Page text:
Independent UN human rights experts concerned about migrant labour exploitation in UK

UN experts voice their concern over migrant labour exploitation
UN experts voice their concern over migrant labour exploitation in the UK. Photo Courtesy:  UNSPLASH/Fraser Cottrell 

Independent UN human rights experts have expressed concern about the protection risks faced by migrant workers in the United Kingdom (UK), including “deception, exorbitant recruitment fees, debt bondage, undignified living conditions, and potential deportation”.

The experts said they have received allegations that migrants are being deceived about “working and living conditions and the nature of their agreements with employers in the agricultural or care sectors”.

“This is unlawful and highlights the need for urgent reform of the current system governing labour migration, to ensure effective protection of the rights of migrant workers,” they said.

Exploiting migrants

The UN experts are concerned about shortcomings of the Seasonal Worker Scheme – a system implemented in response to labour shortages in the UK.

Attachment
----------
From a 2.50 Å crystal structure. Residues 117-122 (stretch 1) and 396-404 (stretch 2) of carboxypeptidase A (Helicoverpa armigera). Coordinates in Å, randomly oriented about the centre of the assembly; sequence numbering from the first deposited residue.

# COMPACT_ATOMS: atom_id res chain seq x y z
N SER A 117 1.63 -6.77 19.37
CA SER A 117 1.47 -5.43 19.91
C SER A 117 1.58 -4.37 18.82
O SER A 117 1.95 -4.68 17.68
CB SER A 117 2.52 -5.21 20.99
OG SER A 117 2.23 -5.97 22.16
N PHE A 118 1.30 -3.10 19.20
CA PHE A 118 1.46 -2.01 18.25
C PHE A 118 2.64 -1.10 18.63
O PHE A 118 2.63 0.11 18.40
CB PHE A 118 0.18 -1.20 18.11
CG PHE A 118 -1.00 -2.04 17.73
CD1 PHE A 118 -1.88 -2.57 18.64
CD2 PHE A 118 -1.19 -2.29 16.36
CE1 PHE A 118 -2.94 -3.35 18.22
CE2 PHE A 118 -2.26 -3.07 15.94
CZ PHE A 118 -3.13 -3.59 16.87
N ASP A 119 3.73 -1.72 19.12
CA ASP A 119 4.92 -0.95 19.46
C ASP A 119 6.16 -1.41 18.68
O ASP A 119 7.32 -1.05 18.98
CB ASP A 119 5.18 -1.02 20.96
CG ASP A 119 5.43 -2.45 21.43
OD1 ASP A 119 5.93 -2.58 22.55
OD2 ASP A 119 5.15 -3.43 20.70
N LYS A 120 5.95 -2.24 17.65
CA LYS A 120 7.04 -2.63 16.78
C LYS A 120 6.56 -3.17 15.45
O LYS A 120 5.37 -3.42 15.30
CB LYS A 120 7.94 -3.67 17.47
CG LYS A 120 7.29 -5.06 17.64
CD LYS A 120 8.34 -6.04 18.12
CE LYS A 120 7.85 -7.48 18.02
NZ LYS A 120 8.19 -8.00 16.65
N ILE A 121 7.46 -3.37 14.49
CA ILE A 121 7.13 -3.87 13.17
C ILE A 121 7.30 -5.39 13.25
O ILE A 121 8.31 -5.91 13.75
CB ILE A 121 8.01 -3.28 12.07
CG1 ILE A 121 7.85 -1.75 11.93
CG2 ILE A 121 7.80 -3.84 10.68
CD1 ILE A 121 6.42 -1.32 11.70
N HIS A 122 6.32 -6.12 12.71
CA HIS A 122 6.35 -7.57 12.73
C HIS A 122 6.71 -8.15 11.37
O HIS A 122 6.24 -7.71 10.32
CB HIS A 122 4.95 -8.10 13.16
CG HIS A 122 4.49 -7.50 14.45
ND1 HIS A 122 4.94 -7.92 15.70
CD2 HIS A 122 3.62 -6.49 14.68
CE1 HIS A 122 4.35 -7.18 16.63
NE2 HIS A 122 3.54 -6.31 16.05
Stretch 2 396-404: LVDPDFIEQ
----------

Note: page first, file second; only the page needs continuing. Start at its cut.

These specialists say some “scheme operators” which are licensed recruitment companies will recruit migrants to work on farms or in poultry production and some will illegally charge them upwards of £3,000 (USD 3,839) to become employed, leaving the migrants in bondage.

In other cases, migrants are promised work in the agricultural or care sector before arriving in the country, but later learn there is no job for them.

The UK Government has revoked the licenses of “non-compliant” employers in the care sector, however, experts say there is no protection for employees who lose their jobs due to these revocations.

They said many employees may later face deportation while others may become victims of trafficking and exploitation.

“Currently, too many temporary migrant workers have been in a legal limbo for too long and risk becoming destitute.”

How the government can assist

The special rapporteurs said the UK government needs to “hold scheme operators accountable through effective supervision and audits, as well as regular labour inspections on farms, protecting against human rights abuse by business enterprises domiciled in its territory, in line with the Guiding Principles on Business and Human Rights”.

They also said people exploiting labourers should be prosecuted, while justice should be guaranteed for victims.

Special Rapporteurs are appointed by the UN Human Rights Council to monitor and report on specific country situations or thematic issues worldwide.

They are not UN staff and are independent from any government or organization. They serve in their individual capacity and do not receive a salary for their work.